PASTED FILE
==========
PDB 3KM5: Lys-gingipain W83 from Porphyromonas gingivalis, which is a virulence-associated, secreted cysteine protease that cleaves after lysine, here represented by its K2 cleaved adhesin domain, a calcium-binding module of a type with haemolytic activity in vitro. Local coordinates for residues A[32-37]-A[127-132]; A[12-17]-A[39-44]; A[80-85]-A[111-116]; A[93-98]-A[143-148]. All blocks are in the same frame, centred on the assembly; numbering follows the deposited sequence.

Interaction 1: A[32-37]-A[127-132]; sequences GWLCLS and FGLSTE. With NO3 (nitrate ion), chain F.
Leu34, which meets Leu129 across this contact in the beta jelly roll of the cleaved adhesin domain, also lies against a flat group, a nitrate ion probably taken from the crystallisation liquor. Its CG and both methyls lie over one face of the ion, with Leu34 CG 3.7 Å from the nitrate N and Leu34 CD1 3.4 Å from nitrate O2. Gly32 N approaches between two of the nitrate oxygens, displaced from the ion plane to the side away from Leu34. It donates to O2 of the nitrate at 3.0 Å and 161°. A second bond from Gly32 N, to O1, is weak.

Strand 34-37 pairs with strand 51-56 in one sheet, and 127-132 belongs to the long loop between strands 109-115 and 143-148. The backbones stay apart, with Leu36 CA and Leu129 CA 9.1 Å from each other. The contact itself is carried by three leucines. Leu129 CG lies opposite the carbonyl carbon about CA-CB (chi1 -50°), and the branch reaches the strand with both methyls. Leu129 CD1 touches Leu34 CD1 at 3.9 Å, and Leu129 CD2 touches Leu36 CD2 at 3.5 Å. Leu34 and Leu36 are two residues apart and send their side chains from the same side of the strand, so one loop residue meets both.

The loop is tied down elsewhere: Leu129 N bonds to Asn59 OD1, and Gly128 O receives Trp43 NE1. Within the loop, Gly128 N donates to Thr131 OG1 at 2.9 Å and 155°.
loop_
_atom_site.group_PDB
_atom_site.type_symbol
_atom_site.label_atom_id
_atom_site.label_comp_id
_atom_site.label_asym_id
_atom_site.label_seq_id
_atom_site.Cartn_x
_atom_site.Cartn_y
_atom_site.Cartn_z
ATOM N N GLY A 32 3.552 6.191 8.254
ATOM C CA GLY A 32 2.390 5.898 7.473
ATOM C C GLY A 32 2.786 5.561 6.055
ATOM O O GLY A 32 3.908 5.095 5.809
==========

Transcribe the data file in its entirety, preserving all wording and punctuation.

PDB 3KM5: Lys-gingipain W83 from Porphyromonas gingivalis, which is a virulence-associated, secreted cysteine protease that cleaves after lysine, here represented by its K2 cleaved adhesin domain, a calcium-binding module of a type with haemolytic activity in vitro. Local coordinates for residues A[32-37]-A[127-132]; A[12-17]-A[39-44]; A[80-85]-A[111-116]; A[93-98]-A[143-148]. All blocks are in the same frame, centred on the assembly; numbering follows the deposited sequence.

Interaction 1: A[32-37]-A[127-132]; sequences GWLCLS and FGLSTE. With NO3 (nitrate ion), chain F.
Leu34, which meets Leu129 across this contact in the beta jelly roll of the cleaved adhesin domain, also lies against a flat group, a nitrate ion probably taken from the crystallisation liquor. Its CG and both methyls lie over one face of the ion, with Leu34 CG 3.7 Å from the nitrate N and Leu34 CD1 3.4 Å from nitrate O2. Gly32 N approaches between two of the nitrate oxygens, displaced from the ion plane to the side away from Leu34. It donates to O2 of the nitrate at 3.0 Å and 161°. A second bond from Gly32 N, to O1, is weak.

Strand 34-37 pairs with strand 51-56 in one sheet, and 127-132 belongs to the long loop between strands 109-115 and 143-148. The backbones stay apart, with Leu36 CA and Leu129 CA 9.1 Å from each other. The contact itself is carried by three leucines. Leu129 CG lies opposite the carbonyl carbon about CA-CB (chi1 -50°), and the branch reaches the strand with both methyls. Leu129 CD1 touches Leu34 CD1 at 3.9 Å, and Leu129 CD2 touches Leu36 CD2 at 3.5 Å. Leu34 and Leu36 are two residues apart and send their side chains from the same side of the strand, so one loop residue meets both.

The loop is tied down elsewhere: Leu129 N bonds to Asn59 OD1, and Gly128 O receives Trp43 NE1. Within the loop, Gly128 N donates to Thr131 OG1 at 2.9 Å and 155°.
loop_
_atom_site.group_PDB
_atom_site.type_symbol
_atom_site.label_atom_id
_atom_site.label_comp_id
_atom_site.label_asym_id
_atom_site.label_seq_id
_atom_site.Cartn_x
_atom_site.Cartn_y
_atom_site.Cartn_z
ATOM N N GLY A 32 3.552 6.191 8.254
ATOM C CA GLY A 32 2.390 5.898 7.473
ATOM C C GLY A 32 2.786 5.561 6.055
ATOM O O GLY A 32 3.908 5.095 5.809